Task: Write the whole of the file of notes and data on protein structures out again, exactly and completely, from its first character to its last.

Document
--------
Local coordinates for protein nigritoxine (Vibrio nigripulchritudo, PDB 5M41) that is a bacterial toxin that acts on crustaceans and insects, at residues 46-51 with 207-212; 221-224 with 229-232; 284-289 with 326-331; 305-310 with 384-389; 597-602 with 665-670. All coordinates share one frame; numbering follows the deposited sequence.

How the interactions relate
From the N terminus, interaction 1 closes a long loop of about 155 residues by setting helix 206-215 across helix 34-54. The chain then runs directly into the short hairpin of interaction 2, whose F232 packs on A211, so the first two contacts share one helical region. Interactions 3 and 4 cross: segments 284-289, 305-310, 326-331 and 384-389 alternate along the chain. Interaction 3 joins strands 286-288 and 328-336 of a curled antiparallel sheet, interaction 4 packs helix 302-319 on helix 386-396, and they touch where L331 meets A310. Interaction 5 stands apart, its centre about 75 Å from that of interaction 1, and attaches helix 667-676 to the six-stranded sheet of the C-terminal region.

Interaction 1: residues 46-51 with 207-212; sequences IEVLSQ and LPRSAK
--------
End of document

Local coordinates for protein nigritoxine (Vibrio nigripulchritudo, PDB 5M41) that is a bacterial toxin that acts on crustaceans and insects, at residues 46-51 with 207-212; 221-224 with 229-232; 284-289 with 326-331; 305-310 with 384-389; 597-602 with 665-670. All coordinates share one frame; numbering follows the deposited sequence.

How the interactions relate
From the N terminus, interaction 1 closes a long loop of about 155 residues by setting helix 206-215 across helix 34-54. The chain then runs directly into the short hairpin of interaction 2, whose F232 packs on A211, so the first two contacts share one helical region. Interactions 3 and 4 cross: segments 284-289, 305-310, 326-331 and 384-389 alternate along the chain. Interaction 3 joins strands 286-288 and 328-336 of a curled antiparallel sheet, interaction 4 packs helix 302-319 on helix 386-396, and they touch where L331 meets A310. Interaction 5 stands apart, its centre about 75 Å from that of interaction 1, and attaches helix 667-676 to the six-stranded sheet of the C-terminal region.

Interaction 1: residues 46-51 with 207-212; sequences IEVLSQ and LPRSAK